This summer has been flying by already, writing, working, spending time traveling and seeing friends, enjoying every moment I spend with my 10-year-old son.

How has your summer been treating you? What books are you reading? What plans do you have?



Fairy Tale Giveaway


For those of you who haven’t heard, author Shonna Slayton and I have started a shiny new group on Facebook called Fairy-Tale Forum. If you’re not part of it yet, please come on over and join! We have lots of fun stuff planned, and hope to see some fun fairy-tale-ish things from the rest of you as well!Beauty-and-the-Beast-fairy-tale

This week we have been having an AMA (Ask Me Anything) with editor and fairy-tale blogger Tahlia Kirk (Timeless Tales Magazine, anyone?!). She is so talented, I can’t even tell you. Please head over to our group and ask her whatever you’d like . . . she’s very responsive and so very fun to chat with!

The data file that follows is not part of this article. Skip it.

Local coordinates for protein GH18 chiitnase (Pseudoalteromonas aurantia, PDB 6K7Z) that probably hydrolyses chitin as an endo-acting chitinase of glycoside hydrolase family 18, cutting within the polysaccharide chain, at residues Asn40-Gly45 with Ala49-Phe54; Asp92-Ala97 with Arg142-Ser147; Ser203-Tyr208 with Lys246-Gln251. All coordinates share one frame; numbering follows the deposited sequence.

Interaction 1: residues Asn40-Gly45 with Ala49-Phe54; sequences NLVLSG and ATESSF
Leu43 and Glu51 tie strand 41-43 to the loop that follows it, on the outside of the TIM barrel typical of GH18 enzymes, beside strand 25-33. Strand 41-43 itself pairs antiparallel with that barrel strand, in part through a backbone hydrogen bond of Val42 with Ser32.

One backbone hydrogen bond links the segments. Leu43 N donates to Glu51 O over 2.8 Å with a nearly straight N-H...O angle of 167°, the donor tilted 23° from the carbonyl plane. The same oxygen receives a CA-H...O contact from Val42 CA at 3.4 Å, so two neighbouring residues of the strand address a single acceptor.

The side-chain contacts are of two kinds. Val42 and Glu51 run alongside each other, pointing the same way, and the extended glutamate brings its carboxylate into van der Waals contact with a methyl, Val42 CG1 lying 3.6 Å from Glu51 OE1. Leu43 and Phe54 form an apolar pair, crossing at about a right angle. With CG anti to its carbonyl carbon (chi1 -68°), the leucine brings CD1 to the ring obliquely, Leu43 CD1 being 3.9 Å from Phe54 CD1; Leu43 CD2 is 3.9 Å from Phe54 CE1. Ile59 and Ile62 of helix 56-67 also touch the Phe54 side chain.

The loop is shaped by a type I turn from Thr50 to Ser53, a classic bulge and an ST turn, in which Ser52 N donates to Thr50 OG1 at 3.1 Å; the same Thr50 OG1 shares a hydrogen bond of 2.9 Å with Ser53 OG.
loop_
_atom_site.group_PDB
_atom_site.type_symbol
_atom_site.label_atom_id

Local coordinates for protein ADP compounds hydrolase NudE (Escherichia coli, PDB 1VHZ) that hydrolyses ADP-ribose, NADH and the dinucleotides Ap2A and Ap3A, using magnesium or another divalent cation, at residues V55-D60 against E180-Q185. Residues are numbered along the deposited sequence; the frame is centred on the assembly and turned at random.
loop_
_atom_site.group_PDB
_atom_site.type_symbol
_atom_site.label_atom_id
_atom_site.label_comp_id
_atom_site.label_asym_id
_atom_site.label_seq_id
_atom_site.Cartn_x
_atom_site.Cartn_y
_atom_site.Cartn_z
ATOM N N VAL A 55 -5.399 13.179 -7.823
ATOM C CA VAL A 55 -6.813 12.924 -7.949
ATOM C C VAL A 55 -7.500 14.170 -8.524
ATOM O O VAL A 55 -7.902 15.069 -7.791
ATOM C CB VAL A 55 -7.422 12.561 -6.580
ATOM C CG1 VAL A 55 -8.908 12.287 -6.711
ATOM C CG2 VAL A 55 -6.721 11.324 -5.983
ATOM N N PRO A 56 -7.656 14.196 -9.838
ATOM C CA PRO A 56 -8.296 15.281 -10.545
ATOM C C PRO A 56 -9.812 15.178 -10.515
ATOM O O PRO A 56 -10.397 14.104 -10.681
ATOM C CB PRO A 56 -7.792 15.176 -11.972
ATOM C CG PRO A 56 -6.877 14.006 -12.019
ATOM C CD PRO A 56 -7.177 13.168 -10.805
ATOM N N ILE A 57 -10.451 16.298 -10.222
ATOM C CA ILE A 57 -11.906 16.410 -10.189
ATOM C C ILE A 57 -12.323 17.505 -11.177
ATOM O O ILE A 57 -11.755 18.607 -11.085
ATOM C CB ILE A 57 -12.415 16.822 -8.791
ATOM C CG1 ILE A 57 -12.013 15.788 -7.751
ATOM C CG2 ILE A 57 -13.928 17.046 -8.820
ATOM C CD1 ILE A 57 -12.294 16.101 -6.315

Also, beginning today, we have an awesome giveaway in honor of the upcoming Beauty and the Beast movie. Here’s what we’re giving away! I’m so thrilled!

Beauty and the Beast pinterest

Any thoughts on Beauty and the Beast in general? Where does it fall in your lineup of favorite fairy tales? Who are your favorite characters? What do you love (or not love!) about it? Will you be going to see the new movie?


A New Chapter

Friends . . . It has been a while since I’ve blogged! I’ve missed you. We have some catching up to do!


First things first: A Wish Made of Glass has been made into an audio book!! If any of you follow my Facebook page, you will have seen my occasional posts on the exciting progress of the audiobook – what a fun process! I auditioned several narrators, and was absolutely thrilled with Keely, the lady I ended up choosing. Keely’s voice is mesmerizing and whimsical and just perfect for my little tale. I couldn’t be happier with her lovely rendition of it, and I think you’ll love it too.